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Old 11-01-2017, 05:51 AM   #17
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Sounds like you should be looking at backdoor Roths. You did not mention if your tax differed is all 401K or you have tIRA also. Assuming no tIRA and an ability to fund the cash flow implications, backdoor Roths could be a great option for you.

A couple of big advantages with Roths. Growth is tax free. In a large brokerage account even if equity invested, it will generate ~1.5% in divs per year creating additional tax. In a Roth, withdrawals under age 59 is allowed for contributions. Thus funding your gap years.
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Old 11-01-2017, 05:58 AM   #18
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I retired at 63 with zero after tax. Any withdrawals are taxed at 25 percent in my case. I don't recommend getting in this situation even after SS starts.
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Old 11-01-2017, 06:36 AM   #19
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Sounds like you should be looking at backdoor Roths. You did not mention if your tax differed is all 401K or you have tIRA also. Assuming no tIRA and an ability to fund the cash flow implications, backdoor Roths could be a great option for you.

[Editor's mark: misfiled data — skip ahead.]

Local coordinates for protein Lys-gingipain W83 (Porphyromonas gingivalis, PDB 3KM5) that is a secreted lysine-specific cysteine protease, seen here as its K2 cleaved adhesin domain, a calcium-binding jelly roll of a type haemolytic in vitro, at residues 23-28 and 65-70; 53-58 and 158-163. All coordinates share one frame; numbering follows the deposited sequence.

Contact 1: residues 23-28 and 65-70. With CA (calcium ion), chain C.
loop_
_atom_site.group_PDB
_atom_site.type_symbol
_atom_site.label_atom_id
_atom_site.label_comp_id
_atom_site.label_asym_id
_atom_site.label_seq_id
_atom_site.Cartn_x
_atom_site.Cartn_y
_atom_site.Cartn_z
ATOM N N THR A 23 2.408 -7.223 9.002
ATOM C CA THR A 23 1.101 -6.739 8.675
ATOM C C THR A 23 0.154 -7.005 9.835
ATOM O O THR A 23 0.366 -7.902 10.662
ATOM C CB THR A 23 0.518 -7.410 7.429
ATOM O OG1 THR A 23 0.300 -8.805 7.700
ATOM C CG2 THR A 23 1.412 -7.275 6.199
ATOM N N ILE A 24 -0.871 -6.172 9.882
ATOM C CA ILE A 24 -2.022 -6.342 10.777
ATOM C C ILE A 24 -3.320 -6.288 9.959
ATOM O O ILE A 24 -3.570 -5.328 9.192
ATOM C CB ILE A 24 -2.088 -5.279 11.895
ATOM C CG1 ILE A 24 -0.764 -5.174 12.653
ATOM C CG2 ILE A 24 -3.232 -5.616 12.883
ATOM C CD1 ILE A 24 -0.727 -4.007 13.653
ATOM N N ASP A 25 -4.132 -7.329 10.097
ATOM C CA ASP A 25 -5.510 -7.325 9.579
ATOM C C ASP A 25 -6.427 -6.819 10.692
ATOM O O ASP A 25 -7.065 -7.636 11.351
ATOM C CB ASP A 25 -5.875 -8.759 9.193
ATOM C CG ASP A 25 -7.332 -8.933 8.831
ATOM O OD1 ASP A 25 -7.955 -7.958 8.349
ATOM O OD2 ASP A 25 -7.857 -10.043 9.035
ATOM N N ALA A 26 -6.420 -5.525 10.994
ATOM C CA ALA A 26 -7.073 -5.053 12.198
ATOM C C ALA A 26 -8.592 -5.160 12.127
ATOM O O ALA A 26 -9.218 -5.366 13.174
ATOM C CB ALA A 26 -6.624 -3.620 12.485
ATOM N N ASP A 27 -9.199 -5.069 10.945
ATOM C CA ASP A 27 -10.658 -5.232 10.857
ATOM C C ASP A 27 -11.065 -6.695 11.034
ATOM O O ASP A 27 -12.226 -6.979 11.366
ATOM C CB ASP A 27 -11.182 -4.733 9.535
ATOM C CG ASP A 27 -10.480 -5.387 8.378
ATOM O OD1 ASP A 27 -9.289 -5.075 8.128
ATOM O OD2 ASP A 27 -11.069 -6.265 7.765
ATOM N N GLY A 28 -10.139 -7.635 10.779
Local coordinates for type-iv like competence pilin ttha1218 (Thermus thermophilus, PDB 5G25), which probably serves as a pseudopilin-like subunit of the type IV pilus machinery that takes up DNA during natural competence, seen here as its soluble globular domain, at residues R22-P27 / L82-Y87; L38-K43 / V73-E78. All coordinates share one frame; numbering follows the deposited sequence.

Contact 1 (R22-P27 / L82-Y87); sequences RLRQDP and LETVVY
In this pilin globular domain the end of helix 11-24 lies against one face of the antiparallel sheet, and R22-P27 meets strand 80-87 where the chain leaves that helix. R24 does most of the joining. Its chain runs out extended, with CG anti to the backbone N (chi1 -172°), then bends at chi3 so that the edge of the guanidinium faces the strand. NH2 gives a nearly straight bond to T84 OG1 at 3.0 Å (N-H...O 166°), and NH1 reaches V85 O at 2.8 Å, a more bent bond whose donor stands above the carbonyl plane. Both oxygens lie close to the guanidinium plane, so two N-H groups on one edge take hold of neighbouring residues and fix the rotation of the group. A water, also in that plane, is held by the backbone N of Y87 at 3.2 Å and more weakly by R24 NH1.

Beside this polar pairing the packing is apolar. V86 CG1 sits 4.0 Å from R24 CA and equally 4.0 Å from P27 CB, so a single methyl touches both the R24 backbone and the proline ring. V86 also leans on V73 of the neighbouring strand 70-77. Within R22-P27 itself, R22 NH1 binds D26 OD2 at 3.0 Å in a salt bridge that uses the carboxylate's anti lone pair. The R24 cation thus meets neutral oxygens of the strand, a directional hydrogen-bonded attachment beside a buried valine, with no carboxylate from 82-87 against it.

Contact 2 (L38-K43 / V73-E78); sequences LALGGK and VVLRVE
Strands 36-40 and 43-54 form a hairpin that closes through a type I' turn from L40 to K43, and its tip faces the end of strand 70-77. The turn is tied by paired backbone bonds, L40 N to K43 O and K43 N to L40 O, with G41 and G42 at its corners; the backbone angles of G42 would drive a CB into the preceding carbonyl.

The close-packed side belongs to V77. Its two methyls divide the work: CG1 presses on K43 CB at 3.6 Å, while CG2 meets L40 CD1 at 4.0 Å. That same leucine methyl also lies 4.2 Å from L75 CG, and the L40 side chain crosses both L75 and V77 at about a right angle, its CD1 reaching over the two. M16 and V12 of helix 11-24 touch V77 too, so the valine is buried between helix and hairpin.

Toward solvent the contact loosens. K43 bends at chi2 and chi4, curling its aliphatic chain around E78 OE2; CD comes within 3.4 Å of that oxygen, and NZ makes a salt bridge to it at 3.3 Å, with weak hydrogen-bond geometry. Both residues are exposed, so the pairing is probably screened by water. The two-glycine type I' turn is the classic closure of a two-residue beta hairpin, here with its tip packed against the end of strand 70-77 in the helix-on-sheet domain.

A couple of big advantages with Roths. Growth is tax free. In a large brokerage account even if equity invested, it will generate ~1.5% in divs per year creating additional tax. In a Roth, withdrawals under age 59 is allowed for contributions. Thus funding your gap years.
A backdoor Roth is a conversion, not a contribution. There is a 5 year wait on getting to conversions in a Roth, as I mentioned in post 4. Still a good option, but don't ignore the difference in rules for withdrawing conversions vs. contributions.
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Old 11-01-2017, 07:36 AM   #20
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Originally Posted by Cobra9777 View Post
I'm not sure there's an "ideal" ratio. Although I think having some tax-related diversity in the nest egg adds draw-down flexibility in early retirement, which seems to be a good thing.
This.

I just retired at 55 with only about 20% in taxable accounts an am finding tax planning to be difficult. For example, it looks like my biggest tax consideration next year will be ACA premium tax credits to the tune of $20K. If I would have to draw most of my spend from tIRA/401(k), I would drive over the cliff.

At the same time, I want to use the next few years to convert to Roth, again being careful not to cost myself $20K in health care premiums. Of course any and all of the current tax structures could change so tax-related diversity is key.

Some posters above have mentioned 33% or 1:2, which feels right to me for ER in your early 50s.

Another consideration is home ownership and/or mortgage. If you think you will pay off a mortgage prior to retirement (to increase your cash flow and take risk off the table) you'll want that money on the taxable side. My 20% taxable would be more like 25% if I didn't pay off the mortgage, but I would have $30K/yr more mandatory withdrawals if I was still paying it.